• We are sorry, but NCBI web applications do not support your browser and may not function properly. More information
Logo of nihpaAbout Author manuscriptsSubmit a manuscriptNIH Public Access; Author Manuscript; Accepted for publication in peer reviewed journal;
Gut. Author manuscript; available in PMC Nov 1, 2010.
Published in final edited form as:
PMCID: PMC2792743
NIHMSID: NIHMS154507

THE NATURAL HISTORY OF NONALCOHOLIC FATTY LIVER DISEASE IN CHILDREN: A FOLLOW-UP STUDY FOR UP TO 20-YEARS

Abstract

Objectives

The long-term prognosis of nonalcoholic fatty liver disease (NAFLD) in children remains uncertain. We aimed at determining the long-term outcomes and survival of children with NAFLD.

Design

Retrospective longitudinal hospital-based cohort study.

Patients

Sixty-six children with NAFLD (mean age 13.9±3.9 years) were followed-up for up to 20 years with a total of 409.6 person-years of follow-up.

Results

The metabolic syndrome was present in 19 (29%) children at the time of NAFLD diagnosis with 55 (83%) presenting with at least one feature of the metabolic syndrome including obesity, hypertension, dyslipidemia and/or hyperglycemia. Four children with baseline normal fasting glucose developed type II diabetes 4-11 years after NAFLD diagnosis. A total of 13 liver biopsies were obtained from five patients over a mean of 41.4±28.8 months showing progression of fibrosis stage in four children. During follow-up, two children died and two underwent liver transplantation for decompensated cirrhosis. The observed survival free of liver transplantation was significantly shorter in the NAFLD cohort as compared to the expected survival in the general United States population of the same age and sex (log-rank test, p<0.00001), with a standarized mortality ratio of 13.6 (95% CI 3.8, 34.8). NAFLD recurred in the allograft in the two cases transplanted, with one case progressing to cirrhosis and requiring re-transplantation.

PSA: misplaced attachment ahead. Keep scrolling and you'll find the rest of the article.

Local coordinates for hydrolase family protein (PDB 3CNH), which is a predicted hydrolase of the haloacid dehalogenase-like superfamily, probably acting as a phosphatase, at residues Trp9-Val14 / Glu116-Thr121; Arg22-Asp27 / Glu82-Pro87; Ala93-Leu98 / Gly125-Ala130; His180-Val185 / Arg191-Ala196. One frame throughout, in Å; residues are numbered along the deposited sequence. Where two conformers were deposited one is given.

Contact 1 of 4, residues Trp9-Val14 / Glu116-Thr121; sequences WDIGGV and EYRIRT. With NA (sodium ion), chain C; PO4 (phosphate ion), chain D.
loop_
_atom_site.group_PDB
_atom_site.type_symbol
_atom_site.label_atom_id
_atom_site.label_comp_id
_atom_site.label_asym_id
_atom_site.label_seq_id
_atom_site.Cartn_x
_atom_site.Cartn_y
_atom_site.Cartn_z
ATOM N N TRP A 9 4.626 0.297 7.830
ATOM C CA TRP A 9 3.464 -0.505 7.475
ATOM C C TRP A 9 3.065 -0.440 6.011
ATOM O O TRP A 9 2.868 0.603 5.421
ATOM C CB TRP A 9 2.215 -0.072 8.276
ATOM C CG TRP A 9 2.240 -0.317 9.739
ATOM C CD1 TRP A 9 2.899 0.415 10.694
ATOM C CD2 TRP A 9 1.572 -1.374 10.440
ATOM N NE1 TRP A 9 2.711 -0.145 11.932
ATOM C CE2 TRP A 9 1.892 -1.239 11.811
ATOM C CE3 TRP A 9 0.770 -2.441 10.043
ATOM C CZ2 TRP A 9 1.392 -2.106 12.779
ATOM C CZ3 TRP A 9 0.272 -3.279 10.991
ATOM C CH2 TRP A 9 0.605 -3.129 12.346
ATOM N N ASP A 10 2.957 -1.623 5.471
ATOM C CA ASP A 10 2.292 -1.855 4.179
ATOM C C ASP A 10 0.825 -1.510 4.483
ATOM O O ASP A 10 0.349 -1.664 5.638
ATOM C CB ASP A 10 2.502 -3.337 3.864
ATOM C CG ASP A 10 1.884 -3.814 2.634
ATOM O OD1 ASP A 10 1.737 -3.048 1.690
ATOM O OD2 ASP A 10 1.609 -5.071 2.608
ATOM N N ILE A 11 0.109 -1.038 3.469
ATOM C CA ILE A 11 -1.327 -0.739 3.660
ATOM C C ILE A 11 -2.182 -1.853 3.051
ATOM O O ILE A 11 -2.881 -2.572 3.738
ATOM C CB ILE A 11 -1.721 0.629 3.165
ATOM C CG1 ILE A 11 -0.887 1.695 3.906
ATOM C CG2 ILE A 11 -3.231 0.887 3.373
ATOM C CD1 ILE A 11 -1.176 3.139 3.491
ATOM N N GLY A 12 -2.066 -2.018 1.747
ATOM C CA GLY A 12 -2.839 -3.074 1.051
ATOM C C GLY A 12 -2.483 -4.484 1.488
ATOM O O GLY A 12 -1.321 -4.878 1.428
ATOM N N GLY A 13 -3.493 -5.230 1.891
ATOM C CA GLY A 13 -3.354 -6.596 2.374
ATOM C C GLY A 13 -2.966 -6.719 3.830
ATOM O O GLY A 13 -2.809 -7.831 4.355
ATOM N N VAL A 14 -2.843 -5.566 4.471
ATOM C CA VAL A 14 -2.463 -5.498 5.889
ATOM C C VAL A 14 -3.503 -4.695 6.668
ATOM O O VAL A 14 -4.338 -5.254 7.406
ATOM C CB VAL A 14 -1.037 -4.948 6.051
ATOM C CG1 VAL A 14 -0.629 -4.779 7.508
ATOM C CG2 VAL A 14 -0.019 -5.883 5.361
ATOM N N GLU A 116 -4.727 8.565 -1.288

Conclusions

Children with NAFLD may develop end-stage liver disease with the consequent need for liver transplantation. NAFLD in children seen in a tertiary care center may be associated with a significantly shorter survival as compared to the general population.

Keywords: NAFLD, NASH, children, prognosis, long-term survival

Nonalcoholic fatty liver disease (NAFLD) is the most common cause of chronic liver disease in the preadolescent and adolescent age groups in most of the Western World. An autopsy study found that 9.6% of the American population aged 2 to 19 years have NAFLD, and this figure increased to 38% among those who were obese.1 Similar high figures have been reported among children from other countries in Europe and Asia.2-4 Insulin resistance is almost a universal finding in pediatric NAFLD, and consequently, several of the clinical features associated with insulin resistance such as obesity, diabetes mellitus, and dyslipidemia are common comorbidities in children who suffer from NAFLD.5-14

NAFLD includes a wide spectrum of liver damage ranging from simple, uncomplicated steatosis to steatohepatitis to advanced fibrosis and cirrhosis.15,16 Several studies on long-term prognosis in the adult population demonstrate that simple steatosis follows a relatively benign clinical course17,18 whereas steatohepatitis associated with increased fibrosis may progress to end-stage liver disease and its resulting complications.18,19

Data on prognosis of NAFLD in children remain scant. Some series have reported well-documented cases of cirrhotic stage disease in children1,20 and other series have reported cases of children with NAFLD who developed cirrhosis in young adulthood.21,22 However, the natural history and prognosis of NAFLD in children remains unknown. Studies of children with NAFLD who underwent long-term follow-up are necessary to better determine the natural history and long-term prognosis of NAFLD in the pediatric population. Thus, we conducted this cohort study aimed at determining the long-term prognosis of children with NAFLD and compare their survival with expected survival of the general population of the United States of the same age and sex.